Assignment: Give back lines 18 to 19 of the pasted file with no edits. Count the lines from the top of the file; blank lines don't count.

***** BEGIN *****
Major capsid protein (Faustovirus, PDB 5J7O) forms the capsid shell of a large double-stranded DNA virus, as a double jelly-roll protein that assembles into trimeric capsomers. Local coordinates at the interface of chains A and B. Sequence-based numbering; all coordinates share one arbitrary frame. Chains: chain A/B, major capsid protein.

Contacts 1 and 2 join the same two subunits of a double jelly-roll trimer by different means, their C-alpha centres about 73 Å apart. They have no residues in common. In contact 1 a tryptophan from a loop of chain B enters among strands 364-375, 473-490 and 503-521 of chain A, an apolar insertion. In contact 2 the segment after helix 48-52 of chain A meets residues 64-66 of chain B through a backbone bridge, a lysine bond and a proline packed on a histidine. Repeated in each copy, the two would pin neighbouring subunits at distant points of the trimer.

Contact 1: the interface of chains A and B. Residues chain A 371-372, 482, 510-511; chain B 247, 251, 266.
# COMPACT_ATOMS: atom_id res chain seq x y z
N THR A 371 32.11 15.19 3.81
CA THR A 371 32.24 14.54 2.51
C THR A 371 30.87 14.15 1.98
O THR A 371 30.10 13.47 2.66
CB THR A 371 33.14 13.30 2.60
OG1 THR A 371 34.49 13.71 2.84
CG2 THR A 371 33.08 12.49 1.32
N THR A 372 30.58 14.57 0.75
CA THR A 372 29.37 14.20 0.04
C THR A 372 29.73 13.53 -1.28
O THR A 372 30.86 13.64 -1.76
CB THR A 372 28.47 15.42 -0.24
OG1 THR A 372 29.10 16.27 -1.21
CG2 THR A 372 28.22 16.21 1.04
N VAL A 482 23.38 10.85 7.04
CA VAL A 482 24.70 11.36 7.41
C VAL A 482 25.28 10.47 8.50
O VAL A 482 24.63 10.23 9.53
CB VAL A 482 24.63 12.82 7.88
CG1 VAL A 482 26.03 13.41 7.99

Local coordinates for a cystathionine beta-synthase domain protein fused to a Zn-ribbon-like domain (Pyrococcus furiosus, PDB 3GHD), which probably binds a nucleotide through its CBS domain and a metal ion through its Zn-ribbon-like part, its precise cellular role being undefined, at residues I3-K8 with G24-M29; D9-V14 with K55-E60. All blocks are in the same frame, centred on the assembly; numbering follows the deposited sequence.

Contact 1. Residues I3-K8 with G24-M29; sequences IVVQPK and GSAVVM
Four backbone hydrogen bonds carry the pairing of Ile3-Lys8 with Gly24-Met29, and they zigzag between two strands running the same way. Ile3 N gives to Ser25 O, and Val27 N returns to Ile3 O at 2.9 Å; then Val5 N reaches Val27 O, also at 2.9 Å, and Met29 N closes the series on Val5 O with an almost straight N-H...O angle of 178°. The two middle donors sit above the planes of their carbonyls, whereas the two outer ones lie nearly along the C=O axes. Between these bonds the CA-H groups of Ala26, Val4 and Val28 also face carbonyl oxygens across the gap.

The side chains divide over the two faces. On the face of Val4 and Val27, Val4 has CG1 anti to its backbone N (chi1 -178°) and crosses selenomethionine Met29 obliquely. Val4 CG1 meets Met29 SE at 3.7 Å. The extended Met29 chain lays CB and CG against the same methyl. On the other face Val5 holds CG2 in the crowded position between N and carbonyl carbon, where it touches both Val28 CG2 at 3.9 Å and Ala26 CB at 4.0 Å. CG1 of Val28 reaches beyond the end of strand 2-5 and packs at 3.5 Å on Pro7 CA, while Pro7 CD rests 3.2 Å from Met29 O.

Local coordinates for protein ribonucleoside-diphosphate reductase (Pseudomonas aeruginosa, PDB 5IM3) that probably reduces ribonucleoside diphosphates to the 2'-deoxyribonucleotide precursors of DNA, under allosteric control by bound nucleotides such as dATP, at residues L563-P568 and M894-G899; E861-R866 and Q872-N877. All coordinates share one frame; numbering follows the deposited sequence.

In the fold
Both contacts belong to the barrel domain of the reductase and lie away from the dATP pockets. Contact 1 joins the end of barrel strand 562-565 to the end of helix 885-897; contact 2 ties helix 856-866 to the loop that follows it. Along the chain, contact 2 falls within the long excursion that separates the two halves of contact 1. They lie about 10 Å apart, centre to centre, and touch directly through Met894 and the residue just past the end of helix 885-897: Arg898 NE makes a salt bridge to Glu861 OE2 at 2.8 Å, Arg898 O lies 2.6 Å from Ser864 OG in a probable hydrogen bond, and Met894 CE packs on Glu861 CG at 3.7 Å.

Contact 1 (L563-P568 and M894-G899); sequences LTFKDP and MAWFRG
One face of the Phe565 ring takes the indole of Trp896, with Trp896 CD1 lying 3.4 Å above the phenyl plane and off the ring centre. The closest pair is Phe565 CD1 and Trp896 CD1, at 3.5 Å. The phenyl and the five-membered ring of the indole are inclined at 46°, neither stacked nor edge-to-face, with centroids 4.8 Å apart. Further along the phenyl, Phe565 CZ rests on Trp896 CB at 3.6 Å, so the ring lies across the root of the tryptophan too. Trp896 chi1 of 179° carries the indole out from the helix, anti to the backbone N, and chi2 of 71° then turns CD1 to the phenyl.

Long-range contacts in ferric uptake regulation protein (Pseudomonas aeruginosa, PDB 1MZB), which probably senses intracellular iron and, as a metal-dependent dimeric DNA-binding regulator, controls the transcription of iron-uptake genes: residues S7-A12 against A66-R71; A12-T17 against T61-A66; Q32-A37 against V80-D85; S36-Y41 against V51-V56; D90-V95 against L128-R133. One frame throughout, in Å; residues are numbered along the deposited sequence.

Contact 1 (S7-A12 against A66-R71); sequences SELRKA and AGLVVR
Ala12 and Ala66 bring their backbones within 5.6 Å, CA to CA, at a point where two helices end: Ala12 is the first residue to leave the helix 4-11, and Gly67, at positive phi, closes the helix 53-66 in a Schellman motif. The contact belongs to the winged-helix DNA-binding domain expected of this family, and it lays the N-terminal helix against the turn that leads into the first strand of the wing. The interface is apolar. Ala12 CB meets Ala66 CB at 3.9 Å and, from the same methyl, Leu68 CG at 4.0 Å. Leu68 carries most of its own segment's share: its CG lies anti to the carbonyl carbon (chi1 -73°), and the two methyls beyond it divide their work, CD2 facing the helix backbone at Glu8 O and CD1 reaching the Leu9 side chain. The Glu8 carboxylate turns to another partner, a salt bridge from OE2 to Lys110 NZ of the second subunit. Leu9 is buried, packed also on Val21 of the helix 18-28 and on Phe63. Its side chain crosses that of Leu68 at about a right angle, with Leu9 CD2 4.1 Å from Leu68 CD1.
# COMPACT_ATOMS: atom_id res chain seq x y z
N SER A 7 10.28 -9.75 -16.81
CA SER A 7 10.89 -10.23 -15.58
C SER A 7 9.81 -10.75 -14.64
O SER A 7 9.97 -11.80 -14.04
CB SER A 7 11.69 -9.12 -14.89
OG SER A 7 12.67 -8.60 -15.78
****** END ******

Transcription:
CG2 THR A 372 28.22 16.21 1.04
N VAL A 482 23.38 10.85 7.04